If the transaction is in your own branded environment, you’ll need to integrate your transactional customer experience (CX) with your loyalty platform so that the customer can ideally see the ‘pay with points’ price and consider whether they want to burn. That will also allow you to adjust reward pricing if the profitability of that redemption fluctuates (based on availability, or on the customer’s profile) in order to maximize your chances of a desirable outcome.

In your partner’s environment, the partner’s platform would need to make an API call to your loyalty system in order to authenticate the member, check they have enough points, and complete the redemption transaction when the customer completes the purchase.

Currency Alliance was founded to make these kinds of partnerships effortless. Each brand can integrate their digital environments via Currency Alliance’s Global Loyalty Marketplace in a matter of days, and forge partnerships in minutes. You simply set the price for the value or exchange of your points and design some small changes, into the screens of your respective CX, to allow the customer to burn.

Such flexible technology also gives you the ability to support non-transactional touchpoints quite easily. For instance, if the customer would like to reward your shop floor staff with some points as a thank-you for great service, perhaps your staff IDs would carry QR codes which the customer can scan with their phone. This could also happen during a telephone call if the customer called via their app (now commonplace in consumer banking). If your customer service systems were also integrated with your loyalty program, the touchtone keypad could even be used, since the customer will likely have been logged into the system during the call.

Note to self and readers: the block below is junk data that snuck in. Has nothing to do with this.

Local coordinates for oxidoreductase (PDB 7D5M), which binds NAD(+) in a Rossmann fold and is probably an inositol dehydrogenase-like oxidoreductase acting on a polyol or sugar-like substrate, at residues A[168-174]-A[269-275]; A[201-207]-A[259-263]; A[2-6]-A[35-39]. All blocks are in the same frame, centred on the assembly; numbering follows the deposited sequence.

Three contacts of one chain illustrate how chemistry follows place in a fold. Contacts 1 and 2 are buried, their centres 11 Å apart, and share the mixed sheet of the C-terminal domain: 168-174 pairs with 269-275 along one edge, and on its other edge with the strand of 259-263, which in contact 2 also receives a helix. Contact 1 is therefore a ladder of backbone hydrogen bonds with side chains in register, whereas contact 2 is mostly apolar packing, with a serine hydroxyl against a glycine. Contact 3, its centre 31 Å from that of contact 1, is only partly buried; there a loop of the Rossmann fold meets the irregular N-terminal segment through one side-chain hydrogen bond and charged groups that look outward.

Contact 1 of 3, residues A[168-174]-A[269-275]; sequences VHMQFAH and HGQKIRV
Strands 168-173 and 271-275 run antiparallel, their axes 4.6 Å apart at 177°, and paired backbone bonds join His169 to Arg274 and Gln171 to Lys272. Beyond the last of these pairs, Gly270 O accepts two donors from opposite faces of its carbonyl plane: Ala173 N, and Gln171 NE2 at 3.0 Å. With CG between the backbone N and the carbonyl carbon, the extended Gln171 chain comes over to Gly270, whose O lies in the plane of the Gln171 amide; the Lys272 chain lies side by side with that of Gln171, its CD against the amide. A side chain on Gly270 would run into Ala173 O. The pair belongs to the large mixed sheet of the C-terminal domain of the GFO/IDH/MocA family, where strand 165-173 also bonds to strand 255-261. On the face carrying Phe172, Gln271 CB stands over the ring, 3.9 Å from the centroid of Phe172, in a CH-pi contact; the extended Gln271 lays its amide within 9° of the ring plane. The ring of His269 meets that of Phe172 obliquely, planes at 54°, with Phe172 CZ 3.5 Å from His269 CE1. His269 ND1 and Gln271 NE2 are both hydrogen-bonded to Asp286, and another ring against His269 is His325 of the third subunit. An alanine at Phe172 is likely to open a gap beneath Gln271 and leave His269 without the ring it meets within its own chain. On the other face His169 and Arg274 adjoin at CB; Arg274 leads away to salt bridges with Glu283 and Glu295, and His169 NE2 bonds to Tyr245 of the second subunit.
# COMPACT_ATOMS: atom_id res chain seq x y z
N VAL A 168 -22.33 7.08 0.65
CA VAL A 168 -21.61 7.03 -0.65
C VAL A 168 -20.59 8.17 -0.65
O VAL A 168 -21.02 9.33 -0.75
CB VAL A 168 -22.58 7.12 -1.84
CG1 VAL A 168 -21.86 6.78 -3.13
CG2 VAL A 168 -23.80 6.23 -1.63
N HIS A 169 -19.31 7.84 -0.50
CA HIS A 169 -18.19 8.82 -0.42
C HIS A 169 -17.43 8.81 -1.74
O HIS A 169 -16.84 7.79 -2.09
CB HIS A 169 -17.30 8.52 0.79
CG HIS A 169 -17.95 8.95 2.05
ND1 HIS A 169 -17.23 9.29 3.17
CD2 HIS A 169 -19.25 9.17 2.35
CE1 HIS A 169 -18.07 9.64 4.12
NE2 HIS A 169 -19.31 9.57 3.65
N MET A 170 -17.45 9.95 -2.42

3. Make it personal

The above two improvements will add significantly more variety to your redemption ecosystem, such that many customers may quickly feel that your loyalty program has become a lot more personally relevant to them.

The next step is to start taking advantage of your customer data, in order to tailor customer experiences based on individual preferences.

A sign of how competitive this space is becoming surfaced this month, as Kroeger, a US grocer, effectively turned its digital ecosystem into a supply-side programmatic media platform. The supermarket has translated ‘decades of trusted consumer relationships’ into what Cara Pratt, SVP Kroger Precision Marketing, refers to as ‘pre-assembled audiences’.